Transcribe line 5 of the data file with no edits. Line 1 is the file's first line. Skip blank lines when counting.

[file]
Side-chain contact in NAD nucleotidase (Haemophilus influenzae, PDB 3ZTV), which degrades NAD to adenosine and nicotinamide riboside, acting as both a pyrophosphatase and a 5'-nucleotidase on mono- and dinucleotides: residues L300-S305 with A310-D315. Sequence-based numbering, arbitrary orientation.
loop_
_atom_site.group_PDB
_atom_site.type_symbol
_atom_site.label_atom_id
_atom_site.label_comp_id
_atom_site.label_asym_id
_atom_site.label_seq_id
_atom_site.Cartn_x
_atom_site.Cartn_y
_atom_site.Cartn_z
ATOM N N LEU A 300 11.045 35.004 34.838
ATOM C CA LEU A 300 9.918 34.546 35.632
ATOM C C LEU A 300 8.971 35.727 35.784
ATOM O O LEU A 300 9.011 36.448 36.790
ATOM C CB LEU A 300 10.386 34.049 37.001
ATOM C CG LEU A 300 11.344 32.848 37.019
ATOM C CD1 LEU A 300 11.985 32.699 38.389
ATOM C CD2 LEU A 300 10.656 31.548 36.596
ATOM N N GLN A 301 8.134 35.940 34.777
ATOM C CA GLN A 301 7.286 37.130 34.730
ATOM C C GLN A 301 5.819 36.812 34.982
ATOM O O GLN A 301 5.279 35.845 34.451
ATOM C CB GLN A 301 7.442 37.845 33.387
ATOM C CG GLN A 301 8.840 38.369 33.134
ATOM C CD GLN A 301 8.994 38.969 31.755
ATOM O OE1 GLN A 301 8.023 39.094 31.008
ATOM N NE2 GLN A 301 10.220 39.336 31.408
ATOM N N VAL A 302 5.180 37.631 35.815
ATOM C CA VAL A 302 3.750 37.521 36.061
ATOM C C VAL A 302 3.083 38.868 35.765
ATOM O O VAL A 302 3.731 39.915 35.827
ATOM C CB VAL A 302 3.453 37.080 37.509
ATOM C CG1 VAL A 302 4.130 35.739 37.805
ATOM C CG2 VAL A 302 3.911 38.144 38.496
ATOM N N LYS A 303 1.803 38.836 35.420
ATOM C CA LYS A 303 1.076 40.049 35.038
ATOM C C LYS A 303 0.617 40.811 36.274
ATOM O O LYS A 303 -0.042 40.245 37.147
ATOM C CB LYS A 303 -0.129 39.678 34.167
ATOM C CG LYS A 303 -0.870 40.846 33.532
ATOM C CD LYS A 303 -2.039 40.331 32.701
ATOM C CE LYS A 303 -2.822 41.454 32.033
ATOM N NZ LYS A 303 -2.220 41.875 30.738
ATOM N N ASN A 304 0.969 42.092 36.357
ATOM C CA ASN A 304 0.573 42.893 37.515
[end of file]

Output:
_atom_site.label_atom_id